ICYMI: The Kaitlyn Conley Verdict, After the Fact.

The Sauquoit woman accused of murdering her boss was found guilty of a lesser charge. Now, both the defense and the prosecution are speaking out.

It's been two days since Kaitlyn Conley was convicted of first degree manslaughter...a charge her defense attorney said never should have been introduced.

"They changed their theory from intentional murder to manslaughter in the first degree. That's called a constructive amendment of an indictment which is not allowed," said Frank Policelli, Conley's Defense Attorney. 


But Oneida County District Attorney Scott McNamara said this argument doesn't hold true. Prosecutors began and ended the trial with the same argument...that Kaitlyn Conley intentionally poisoned Dr. Mary Yoder. 

"We're not changing our theory and the only person that benefited from this is Kaitlyn Conley because she will not serve a life sentence now. She will serve a determinate sentence and she could serve as little as five years or up to 25 years," McNamara said.

McNamara said it's standard procedure for the judge to ask the defense and the prosecution if they have any requests for charges, once both of the cases have rested. 

"It's kind of unique that this argument is even being made when this happens every day," McNamara said.

But the defense said this isn't one of those cases.


"This isn't your regular, run of the mill case. Doesn't matter if it's introduced into other cases," Policelli said.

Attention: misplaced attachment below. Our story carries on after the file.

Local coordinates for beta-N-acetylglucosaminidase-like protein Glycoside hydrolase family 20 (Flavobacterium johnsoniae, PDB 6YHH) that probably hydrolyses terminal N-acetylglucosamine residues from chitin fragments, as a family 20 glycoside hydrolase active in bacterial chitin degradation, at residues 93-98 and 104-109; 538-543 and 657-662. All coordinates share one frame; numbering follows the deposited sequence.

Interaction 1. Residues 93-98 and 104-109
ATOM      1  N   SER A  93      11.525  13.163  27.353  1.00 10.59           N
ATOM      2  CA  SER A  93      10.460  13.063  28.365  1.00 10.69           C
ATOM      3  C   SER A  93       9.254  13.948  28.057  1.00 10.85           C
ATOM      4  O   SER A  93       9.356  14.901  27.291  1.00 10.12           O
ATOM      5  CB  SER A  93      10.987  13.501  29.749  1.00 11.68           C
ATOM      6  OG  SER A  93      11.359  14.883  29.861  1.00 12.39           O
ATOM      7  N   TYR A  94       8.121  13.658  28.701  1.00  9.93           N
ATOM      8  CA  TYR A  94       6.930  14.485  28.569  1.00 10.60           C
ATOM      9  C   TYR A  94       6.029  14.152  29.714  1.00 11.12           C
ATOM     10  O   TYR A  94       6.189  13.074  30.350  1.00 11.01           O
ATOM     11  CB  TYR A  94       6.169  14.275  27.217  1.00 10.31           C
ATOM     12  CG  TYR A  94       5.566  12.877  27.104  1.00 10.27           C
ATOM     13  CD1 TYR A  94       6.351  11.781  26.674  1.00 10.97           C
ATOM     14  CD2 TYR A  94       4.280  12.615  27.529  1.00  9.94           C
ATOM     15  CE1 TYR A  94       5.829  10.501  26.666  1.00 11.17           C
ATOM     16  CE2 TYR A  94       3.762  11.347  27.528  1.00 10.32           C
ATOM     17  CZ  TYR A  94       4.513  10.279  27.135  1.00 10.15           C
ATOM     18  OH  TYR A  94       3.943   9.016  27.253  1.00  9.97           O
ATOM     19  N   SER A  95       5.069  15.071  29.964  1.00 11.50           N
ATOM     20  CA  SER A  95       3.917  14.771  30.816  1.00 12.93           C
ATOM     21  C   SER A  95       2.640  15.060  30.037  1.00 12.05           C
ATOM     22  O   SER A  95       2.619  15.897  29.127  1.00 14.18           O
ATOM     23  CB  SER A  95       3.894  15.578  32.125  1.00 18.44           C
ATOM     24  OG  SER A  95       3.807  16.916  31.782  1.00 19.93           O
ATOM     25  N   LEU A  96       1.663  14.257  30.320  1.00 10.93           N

The prosecution introduced the lesser included charge of manslaughter following concerns that the jury would struggle with the differences between wanting to cause serious physical injury (manslaughter charge) to Mary and wanting to kill her (murder charge.) 

"I don't know what the jury thought but we were thinking that maybe the jury might think that maybe she's just really sadistic and likes to get people really really sick and close to death but not necessarily kill them," McNamara said.


The prosecution and defense both had the opportunity to introduce a lesser charge. 

"But the reality is he could of asked for assault in the third degree and the judge would have had to give it, and he didn't so he rolled the dice," McNamara said.

And Policelli said, this was never an option. 

"Why would i? If she's not guilty of anything, why would I ask for a lesser included charge," Policelli said. 

From here, Conley will hear her sentence on January 11. The defense plans to then take the case to an appeals court in rochester.


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